• 1/4 cup(35g) walnuts
  • 1/3 cup(70g) apricot preserves
  • 1/4 cup(55g) Marsala wine
  • 2 ounces(55g) dark chocolate
  • 1/4 teaspoon ground cloves
  • 1 teaspoon cinnamon

For the icing

  • 2 cups(240g) confectioner's sugar sifted
  • 5-7 tablespoons (75g) heavy cream may need more to achieve desired consistency
  • nonpareil sprinkles for decorating

Instructions 

For the pastry dough (pasta frolla)

  • Add the flour, salt, sugar, baking powder, and lemon zest to the bowl of a food processor and pulse to mix the ingredients. Add the cold butter cubes and pulse again until you have small, coarse pieces.
  • Add the eggs and milk and pulse just a few times until the dough is formed.
  • Place the dough onto a floured work surface and knead for a few seconds only; just enough until the dough is together in a ball.
  • But the dough ball in half, wrap them in plastic and refrigerate for 1 hour before using. The dough can be made 1-2 days ahead of time.

For the filling

  • Soak the dried figs and raisins in a bowl with warm water and allow to sit for 30 minutes.
  • While the figs and raisins are sitting in the water, add the nuts, dark chocolate, cinnamon, and cloves to a food processor and process until coarsely ground, then move to a large bowl and set aside.
  • After 30 minutes, drain and place the figs and raisins on a baking sheet lined with paper towels to dry.
  • Remove the stems from the figs and slice them into quarters, then add them along with the dates and raisins to the bowl of a food processor and process until they are finely chopped.
  • Add the candied orange peel, Marsala wine, and apricot preserves and process until a paste is formed.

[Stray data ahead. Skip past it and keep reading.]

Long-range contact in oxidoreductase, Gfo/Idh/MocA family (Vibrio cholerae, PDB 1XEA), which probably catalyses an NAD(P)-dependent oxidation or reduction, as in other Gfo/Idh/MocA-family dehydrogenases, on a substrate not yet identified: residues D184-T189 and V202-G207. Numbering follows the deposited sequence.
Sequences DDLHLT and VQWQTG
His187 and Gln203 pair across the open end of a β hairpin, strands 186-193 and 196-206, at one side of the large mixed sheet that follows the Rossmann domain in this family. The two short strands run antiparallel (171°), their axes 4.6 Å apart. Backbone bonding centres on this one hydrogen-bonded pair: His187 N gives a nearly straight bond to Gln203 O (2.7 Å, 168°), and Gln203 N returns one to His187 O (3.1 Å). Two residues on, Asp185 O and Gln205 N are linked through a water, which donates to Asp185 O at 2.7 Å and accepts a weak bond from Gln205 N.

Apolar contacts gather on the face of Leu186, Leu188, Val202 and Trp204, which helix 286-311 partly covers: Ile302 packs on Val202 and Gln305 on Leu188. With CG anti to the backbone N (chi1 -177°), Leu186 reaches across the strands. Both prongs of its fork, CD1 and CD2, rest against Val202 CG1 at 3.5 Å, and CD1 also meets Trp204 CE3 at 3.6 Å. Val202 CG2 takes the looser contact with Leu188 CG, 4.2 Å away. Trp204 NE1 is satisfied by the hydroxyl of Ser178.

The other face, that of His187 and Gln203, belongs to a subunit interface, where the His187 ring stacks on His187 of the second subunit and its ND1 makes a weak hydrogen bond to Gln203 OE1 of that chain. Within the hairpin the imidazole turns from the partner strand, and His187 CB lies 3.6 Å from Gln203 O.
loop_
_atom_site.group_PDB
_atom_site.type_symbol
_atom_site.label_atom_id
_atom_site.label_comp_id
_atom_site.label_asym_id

• Add the fig paste to the nut mixture and mix to incorporate.

Assemble and bake

  • Preheat your oven to 350f and line two baking sheets with parchment paper.
  • Remove the dough from the refrigerator and wait 20 minutes for it to come to room temperature.
  • Cut off a piece of dough and roll it out on a floured surface to approximately 1/4" thick, 18" long, and 5" wide rectangle. Use a pastry cutter or sharp knife to remove the excess edges of the dough to form a straight rectangle.
  • Take approximately half the fig and nut filling and roll it into a log that's equal in length to the dough rectangle and roll the dough around the log. You can use a bit of water on your finger to create a seal on the seam.
  • Place the log seam side down and cut it into 1-2 inch pieces using a pastry cutter or very sharp knife. Place the cookies on a baking sheet and repeat the process with the remaining dough.
  • Bake the cookies for 20-23 minutes, or until lightly golden on the bottom. Move the cuccidati to a wire rack and allow to cool completely before decorating with the icing and sprinkles.

Icing and decorating

  • In a medium-sized bowl combine the heavy cream and confectioner's sugar and whisk until glossy. If the mixture is too thick to work with, add more heavy cream (or water) a little at a time until the desired consistency is achieved. It should be thick enough to dip the cookie into but not runny.
  • Dip the tops of the cuccidati into the icing and top with nonpareils while the icing is still wet.
  • Place the cookies on a baking sheet and allow the icing to set completely before serving or storing.

Notes

  • The pasta frolla can be made 1-2 days ahead of time and stored in the refrigerator. 
  • Cuccidati can be stored in an airtight container at room temperature for 4-5 days or frozen for up to 3 months.